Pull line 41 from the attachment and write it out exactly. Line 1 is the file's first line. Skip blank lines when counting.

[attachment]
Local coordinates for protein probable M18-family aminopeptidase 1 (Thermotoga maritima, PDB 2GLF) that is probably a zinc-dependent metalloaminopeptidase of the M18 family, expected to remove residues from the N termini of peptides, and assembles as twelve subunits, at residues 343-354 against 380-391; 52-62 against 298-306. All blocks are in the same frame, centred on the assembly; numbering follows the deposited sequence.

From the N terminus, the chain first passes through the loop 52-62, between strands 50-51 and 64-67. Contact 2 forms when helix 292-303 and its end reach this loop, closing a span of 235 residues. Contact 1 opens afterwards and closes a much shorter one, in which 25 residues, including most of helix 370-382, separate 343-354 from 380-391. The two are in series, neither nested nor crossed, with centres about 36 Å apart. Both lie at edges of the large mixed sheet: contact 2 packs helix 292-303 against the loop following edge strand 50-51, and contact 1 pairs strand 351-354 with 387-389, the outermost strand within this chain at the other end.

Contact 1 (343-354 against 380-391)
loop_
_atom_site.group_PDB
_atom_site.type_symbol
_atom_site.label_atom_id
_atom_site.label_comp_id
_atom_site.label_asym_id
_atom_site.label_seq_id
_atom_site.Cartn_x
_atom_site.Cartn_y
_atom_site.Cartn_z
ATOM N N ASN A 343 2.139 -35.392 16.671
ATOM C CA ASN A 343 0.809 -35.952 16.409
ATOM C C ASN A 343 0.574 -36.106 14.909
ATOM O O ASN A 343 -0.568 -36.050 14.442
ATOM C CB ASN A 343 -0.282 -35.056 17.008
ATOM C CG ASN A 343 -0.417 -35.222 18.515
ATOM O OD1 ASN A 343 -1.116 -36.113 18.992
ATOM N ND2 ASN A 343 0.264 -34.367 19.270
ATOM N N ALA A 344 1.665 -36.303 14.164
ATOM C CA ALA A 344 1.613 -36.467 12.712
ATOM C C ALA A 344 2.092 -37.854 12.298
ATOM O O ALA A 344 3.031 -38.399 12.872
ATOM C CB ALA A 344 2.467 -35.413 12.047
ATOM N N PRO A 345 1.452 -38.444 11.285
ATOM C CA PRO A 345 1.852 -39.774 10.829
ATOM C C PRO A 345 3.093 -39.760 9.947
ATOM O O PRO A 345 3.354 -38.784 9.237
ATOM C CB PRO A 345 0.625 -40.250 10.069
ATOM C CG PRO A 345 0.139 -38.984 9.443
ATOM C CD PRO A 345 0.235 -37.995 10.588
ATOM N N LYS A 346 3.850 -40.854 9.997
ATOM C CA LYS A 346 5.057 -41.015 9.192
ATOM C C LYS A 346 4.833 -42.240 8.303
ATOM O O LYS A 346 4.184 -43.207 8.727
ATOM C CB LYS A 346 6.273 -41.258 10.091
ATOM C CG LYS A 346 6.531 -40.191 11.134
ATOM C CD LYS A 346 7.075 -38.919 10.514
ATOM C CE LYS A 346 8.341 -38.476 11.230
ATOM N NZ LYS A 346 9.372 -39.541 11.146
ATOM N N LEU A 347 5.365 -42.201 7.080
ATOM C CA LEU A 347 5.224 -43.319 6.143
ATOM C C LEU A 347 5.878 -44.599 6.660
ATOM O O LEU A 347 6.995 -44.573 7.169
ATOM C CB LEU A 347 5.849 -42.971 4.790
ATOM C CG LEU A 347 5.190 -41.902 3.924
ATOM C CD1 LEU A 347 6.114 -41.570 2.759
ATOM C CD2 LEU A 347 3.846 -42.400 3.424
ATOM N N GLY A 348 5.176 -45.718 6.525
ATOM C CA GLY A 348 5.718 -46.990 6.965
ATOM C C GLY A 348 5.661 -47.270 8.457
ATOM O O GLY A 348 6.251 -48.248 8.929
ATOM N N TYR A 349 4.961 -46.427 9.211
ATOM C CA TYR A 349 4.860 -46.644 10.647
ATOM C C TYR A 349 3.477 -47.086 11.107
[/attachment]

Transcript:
ATOM C CE LYS A 346 8.341 -38.476 11.230